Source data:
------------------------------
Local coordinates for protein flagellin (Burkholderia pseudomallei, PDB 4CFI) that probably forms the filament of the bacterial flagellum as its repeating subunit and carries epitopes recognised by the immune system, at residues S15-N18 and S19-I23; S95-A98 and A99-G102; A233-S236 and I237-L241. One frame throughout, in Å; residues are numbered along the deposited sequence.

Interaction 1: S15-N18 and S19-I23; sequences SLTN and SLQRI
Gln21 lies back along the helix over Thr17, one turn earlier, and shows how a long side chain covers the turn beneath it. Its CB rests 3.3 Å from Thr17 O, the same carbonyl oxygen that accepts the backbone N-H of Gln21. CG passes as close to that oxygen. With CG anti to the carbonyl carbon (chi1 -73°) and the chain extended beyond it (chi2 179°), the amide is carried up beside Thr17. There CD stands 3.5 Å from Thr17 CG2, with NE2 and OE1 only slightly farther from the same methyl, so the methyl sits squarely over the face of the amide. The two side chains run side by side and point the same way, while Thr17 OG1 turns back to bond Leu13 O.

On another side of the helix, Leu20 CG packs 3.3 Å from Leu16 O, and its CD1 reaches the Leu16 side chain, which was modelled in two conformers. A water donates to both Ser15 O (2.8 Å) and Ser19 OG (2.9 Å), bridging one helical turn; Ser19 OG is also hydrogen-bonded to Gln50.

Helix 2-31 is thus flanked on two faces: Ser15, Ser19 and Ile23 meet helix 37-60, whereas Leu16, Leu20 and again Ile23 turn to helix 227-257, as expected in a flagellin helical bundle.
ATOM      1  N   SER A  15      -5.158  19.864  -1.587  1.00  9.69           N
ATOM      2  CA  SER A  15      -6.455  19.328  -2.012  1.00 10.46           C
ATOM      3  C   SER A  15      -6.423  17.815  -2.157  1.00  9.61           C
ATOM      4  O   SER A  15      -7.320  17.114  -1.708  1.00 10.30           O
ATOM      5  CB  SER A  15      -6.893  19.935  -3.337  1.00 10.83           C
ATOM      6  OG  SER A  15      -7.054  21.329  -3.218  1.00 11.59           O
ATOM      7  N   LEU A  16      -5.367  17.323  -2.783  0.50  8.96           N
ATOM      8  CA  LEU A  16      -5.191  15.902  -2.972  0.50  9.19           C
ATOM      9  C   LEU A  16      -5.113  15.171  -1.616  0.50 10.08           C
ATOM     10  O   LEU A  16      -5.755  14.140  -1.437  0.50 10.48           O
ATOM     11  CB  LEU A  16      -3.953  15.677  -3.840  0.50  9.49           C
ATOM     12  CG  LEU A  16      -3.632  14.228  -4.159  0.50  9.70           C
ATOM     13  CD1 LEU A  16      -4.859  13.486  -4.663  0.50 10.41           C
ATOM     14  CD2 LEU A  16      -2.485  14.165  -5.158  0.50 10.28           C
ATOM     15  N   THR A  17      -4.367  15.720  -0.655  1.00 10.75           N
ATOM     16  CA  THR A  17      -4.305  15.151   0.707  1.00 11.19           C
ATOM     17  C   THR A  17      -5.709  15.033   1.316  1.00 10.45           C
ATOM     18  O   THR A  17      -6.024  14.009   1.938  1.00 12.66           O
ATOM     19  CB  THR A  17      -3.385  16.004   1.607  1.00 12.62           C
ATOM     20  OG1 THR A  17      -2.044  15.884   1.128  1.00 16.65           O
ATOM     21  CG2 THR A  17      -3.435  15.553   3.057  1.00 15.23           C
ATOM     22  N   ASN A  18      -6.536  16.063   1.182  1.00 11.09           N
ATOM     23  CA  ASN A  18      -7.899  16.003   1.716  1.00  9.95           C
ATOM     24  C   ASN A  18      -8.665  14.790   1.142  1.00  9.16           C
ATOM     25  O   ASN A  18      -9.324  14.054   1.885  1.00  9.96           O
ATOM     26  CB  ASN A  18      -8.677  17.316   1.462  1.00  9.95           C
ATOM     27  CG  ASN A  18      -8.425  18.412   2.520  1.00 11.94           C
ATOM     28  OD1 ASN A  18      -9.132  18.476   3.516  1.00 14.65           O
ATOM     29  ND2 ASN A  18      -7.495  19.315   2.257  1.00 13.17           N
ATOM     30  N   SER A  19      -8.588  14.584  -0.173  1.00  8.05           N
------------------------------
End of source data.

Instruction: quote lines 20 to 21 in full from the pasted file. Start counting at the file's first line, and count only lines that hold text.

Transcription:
ATOM     15  N   THR A  17      -4.367  15.720  -0.655  1.00 10.75           N
ATOM     16  CA  THR A  17      -4.305  15.151   0.707  1.00 11.19           C